Fumihiko Maki is a prolific and celebrated architect with a diverse body of work. Born in Tokyo in 1928, he completed his education in both Japan and the United States. He studied and taught at the University of Tokyo and the Harvard Graduate School of Design before returning to Japan in 1965 to found Maki and Associates, an international architecture firm based in Tokyo.
With a career spanning more than 50 years, Maki’s practice continues to create buildings that remain relevant to the needs of their time. Each of his projects builds upon the local context, and are made with careful consideration for their future users.
Maki and Associates have realised many large-scale projects throughout the world, including museums, culture and art centers, university buildings and large office developments. Some of their recent works include 4 World Trade Center in New York, Singapore Mediacorp and Tokyo Denki University.
Maki has been an avid contributor to architectural thinking throughout his career, promoting his views on architecture and society through teaching, lectures and publications. He has been recognized by some of the profession’s highest honors, including the Union of International Architets Gold Medal, the Wolf Prize, the Prince of Wales Prize in Urban Design and the AIA Gold Medal. Foremost among Maki’s many distinctions is the Pritzker Prize - often regarded as the ‘Nobel Prize for ‘Architecture’, awarded to Maki in 1993.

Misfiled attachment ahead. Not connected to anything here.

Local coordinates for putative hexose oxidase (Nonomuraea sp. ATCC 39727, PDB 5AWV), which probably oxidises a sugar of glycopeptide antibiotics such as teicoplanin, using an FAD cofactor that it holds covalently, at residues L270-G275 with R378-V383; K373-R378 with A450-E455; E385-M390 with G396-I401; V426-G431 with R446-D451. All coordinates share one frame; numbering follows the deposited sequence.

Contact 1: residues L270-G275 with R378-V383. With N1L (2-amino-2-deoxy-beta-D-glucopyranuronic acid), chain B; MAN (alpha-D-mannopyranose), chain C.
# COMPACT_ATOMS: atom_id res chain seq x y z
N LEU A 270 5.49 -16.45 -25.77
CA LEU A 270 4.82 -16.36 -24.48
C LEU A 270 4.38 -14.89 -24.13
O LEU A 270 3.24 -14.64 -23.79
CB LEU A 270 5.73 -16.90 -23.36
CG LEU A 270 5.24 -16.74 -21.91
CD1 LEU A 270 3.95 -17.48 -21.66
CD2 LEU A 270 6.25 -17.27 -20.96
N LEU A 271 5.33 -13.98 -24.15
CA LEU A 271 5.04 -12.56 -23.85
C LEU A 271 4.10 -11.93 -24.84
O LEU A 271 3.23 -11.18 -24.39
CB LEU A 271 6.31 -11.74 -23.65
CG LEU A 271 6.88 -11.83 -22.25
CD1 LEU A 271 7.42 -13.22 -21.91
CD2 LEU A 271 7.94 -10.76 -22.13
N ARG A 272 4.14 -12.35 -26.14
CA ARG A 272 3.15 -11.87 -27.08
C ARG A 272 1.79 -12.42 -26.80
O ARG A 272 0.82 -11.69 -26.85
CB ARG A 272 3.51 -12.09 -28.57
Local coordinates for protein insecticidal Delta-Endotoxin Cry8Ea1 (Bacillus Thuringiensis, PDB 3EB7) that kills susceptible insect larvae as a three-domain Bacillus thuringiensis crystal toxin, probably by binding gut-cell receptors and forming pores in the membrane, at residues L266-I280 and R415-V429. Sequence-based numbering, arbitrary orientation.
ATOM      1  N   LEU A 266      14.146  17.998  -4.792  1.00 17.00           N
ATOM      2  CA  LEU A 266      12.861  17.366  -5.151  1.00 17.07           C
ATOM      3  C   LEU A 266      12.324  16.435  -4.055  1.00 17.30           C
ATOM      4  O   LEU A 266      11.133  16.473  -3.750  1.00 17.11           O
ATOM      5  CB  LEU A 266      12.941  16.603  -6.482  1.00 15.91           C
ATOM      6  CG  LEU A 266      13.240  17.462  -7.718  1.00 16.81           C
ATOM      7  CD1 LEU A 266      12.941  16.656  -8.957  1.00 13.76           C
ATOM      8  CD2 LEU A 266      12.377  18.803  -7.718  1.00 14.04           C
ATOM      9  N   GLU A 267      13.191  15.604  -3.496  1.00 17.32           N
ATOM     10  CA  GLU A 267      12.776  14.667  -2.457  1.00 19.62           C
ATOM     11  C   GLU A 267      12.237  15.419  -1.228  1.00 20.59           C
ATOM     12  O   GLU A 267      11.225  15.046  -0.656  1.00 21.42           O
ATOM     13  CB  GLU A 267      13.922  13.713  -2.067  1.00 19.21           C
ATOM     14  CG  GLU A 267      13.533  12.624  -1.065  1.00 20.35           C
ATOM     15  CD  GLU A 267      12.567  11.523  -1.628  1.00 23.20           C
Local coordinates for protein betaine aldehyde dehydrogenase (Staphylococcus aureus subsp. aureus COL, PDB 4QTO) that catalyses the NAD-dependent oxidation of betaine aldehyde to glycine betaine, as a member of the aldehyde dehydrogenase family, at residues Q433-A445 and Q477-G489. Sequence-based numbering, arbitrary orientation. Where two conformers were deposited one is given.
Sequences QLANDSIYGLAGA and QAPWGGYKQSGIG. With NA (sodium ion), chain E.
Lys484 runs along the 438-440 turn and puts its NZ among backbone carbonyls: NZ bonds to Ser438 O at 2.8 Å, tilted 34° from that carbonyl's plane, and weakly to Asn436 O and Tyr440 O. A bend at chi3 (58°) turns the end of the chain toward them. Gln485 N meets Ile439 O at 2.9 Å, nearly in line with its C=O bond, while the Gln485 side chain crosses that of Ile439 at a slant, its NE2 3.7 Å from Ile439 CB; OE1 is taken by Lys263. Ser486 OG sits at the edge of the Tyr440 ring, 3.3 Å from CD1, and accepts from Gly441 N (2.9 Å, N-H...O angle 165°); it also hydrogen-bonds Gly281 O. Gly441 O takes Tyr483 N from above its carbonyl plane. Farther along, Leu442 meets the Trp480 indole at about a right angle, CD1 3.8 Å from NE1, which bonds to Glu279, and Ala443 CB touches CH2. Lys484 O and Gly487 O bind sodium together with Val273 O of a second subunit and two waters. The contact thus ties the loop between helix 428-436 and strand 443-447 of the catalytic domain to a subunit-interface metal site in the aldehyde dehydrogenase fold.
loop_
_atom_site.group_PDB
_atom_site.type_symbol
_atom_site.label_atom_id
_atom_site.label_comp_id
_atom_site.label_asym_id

“In September of 2011, I received a call asking us if we were interested in doing a project in Shenzhen. The program location and the client of the project, drew my interest. Later that year, we visited CMSK and the site.
I did not know so much about Shenzhen at the time, but upon my first visit, I thought the site was, as CMSK also mentioned, excellent – yielding a view to the ocean and the silhouette of Hong Kong to the south. To the north was the city and mountains, and to the east was a public park. Also, as we know, the city of Shenzhen has grown to a population of 12,000,000 within the past ten years, and I could feel the energy of this place. We thought we should answer to CMSK’s expectations as well as this environment by making something significant or memorable for the site and the city at large.”